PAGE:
"From introductions to foundation representatives at a 'Meet the Funders' panel, to ways to amplify the message on our mission at a branding class, The Nonprofit Center opens the door to a range of resources. The professional development opportunities provide practical, timely, and, in some cases, eye-opening expert guidance on ways to deepen donor relationships. I always come away from the classes with a well-defined to-do list that refines our fundraising efforts. To state the obvious: we are in a highly competitive environment for dollars/donors. Essentially every nonprofit is in the business of improving the community; each using different means to achieve this same end. The Nonprofit Center hands us the tools to best leverage what is unique to our work." -Ellen Saint Clair, Director of Development, Children's Village
Most of us recognize branding as a potential tool for fundraising, marketing and communications. But the most successful nonprofits have learned to think about branding playing a more strategic role, involving all the key players in your organization. Every day we see the power of branding as it relates to Apple or Starbucks, but nonprofits.
While effective fundraising involves the entire organization, the components of the development staff, be they specialists or utility players, have to perform. Once the board has made the decision to support a development team and you’re given the responsibility to create this team, smart decisions must be made as to what skills and strengths will.
Even if your financial management skills and comfort level are limited, you can learn how to effectively manage your organization’s finances and use them to understand and communicate your organization’s story. While few nonprofit managers come into their roles with expertise in financial management, they need to be able to understand, organize and effectively communicate.
You’ve earned the right to be an executive director, but that means all eyes are on you – the board, the staff and other key stakeholders. The early days of your tenure are a delicate balance of projecting confidence, while having so much to learn; of establishing relationships and developing insights; of needing to exercise.
Every day, nonprofits face challenges that come from an ever-increasing number of organizations, creating greater competition for attention and for shrinking dollars. Marketing is key to differentiating yourself so that you become – and stay – competitive. A clear focused marketing strategy enables you to cut through the clutter and gain critical support from key.
This course provides an essential framework for understanding the major human resources responsibilities in nonprofits. Because workplace laws guide and control much of what we do with employees, participants will become familiar with the major workplace laws and the legal principles that govern the employment relationship. You will learn about the importance of good policies.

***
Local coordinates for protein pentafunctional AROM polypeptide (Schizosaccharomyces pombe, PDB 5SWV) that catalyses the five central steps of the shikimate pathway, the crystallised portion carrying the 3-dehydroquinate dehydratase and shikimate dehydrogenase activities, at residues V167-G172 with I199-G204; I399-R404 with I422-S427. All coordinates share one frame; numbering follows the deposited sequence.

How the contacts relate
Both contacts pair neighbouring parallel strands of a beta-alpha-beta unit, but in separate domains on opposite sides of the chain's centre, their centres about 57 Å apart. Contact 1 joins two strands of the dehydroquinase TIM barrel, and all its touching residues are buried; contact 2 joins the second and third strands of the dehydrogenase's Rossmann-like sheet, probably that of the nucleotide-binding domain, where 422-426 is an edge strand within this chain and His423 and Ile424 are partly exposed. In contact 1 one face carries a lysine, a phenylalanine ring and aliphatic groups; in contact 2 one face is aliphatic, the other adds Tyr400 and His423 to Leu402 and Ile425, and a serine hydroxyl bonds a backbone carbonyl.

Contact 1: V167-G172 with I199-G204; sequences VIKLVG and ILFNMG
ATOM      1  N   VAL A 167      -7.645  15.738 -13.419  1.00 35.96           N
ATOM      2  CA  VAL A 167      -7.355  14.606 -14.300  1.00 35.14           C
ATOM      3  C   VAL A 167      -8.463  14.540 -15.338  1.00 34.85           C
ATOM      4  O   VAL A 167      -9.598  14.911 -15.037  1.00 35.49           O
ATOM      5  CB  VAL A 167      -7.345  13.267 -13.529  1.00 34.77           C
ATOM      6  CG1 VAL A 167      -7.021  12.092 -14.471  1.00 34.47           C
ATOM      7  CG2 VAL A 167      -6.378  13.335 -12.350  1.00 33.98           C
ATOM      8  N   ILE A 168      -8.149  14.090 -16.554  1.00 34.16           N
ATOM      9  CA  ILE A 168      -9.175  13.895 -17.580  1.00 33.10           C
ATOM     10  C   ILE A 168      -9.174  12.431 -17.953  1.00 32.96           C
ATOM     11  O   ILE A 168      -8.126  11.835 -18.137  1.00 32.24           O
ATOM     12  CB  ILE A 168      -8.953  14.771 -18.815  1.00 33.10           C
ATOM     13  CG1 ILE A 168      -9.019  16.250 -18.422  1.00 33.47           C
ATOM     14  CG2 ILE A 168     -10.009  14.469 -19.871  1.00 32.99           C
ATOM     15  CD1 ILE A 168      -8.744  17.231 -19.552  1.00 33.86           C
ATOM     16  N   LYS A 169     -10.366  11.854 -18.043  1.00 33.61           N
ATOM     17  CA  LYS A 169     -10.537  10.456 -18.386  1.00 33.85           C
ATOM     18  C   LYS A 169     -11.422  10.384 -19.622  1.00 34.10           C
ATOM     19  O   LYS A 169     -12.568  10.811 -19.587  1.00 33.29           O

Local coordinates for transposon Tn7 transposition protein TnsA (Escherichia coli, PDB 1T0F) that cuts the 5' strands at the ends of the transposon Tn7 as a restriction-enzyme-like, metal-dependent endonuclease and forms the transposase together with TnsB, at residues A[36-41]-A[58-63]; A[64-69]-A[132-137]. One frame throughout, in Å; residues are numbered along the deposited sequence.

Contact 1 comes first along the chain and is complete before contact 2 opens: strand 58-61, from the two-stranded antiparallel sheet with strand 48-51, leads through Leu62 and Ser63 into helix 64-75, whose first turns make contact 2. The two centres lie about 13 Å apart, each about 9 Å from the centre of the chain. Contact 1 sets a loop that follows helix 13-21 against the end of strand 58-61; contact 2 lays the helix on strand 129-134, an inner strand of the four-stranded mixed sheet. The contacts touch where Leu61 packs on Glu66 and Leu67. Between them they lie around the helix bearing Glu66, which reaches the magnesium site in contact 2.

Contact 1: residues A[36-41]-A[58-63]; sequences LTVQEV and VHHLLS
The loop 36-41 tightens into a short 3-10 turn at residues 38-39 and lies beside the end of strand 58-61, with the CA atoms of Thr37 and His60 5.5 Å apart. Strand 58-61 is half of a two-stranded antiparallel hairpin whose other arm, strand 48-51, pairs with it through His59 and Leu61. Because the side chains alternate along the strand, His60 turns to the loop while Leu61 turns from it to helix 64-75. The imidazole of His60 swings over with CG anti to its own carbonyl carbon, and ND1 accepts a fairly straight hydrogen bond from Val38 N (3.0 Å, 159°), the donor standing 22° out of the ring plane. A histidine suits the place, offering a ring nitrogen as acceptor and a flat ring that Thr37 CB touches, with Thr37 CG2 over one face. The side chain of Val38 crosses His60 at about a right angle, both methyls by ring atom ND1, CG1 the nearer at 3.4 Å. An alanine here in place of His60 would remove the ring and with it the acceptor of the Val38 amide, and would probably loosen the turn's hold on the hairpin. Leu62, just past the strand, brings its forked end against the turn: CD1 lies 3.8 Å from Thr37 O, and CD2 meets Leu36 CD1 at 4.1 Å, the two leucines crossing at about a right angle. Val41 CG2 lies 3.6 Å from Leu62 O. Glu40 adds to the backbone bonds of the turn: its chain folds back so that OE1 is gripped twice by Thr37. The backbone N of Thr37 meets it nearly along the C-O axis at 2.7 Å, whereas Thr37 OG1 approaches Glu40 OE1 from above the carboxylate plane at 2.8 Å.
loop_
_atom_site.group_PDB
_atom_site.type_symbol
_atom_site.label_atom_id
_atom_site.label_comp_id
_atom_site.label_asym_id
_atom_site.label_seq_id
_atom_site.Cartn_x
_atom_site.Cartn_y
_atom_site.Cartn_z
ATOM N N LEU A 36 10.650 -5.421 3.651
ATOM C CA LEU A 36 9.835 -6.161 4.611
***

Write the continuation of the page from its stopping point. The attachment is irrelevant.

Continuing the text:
This step-by-step user-friendly guide will walk novice grant seekers through the proposal planning, research tools, writing, submission process and the funder-grantee relationship. Discussion will include how to define funding needs, what types of grants exist and how they differ, how to conduct funding research, steps in writing a solid proposal, essential components of the grant.
Effective board membership requires more than good intentions and meeting attendance. This impactful board training is the first step in appreciating the objective and true roles and responsibilities that the job of board member requires. Attendees will come to comprehend the full responsibilities of board membership, in both the context of being part of a.
Does your organization suffer from the lack of a strategic, intentional approach to communication that clearly defines your messages, your audience and the tools you will use to achieve your objectives? Do you have a plan that builds relationships and maximizes marketing efforts? Participants in this class will learn how to create a comprehensive communication.
Responsibility and accountability to donors falls to both the development and finance managers. Effective managers recognize that they are stewarding each donor from the first gift throughout the life of the relationship. Both fundraising and finance staff must understand and appreciate what is involved in the management of grants, individual donations and corporate gifts, and.
At some point, we all come to understand that perception is reality. For such a basic fact, so many are all too frequently caught short by this. Our failure to remember this day in and day out all… Read more
As more and more funders demand real data on how well promised goals are actually being met, how much social impact is actually being achieved, nonprofits better get over their fears and some portion … Read more
In a comment on a recent discussion board post, a master’s student of mine commented that the three signers of the well-known “Overhead Myth” letters had taken a great risk and made great progre… Read more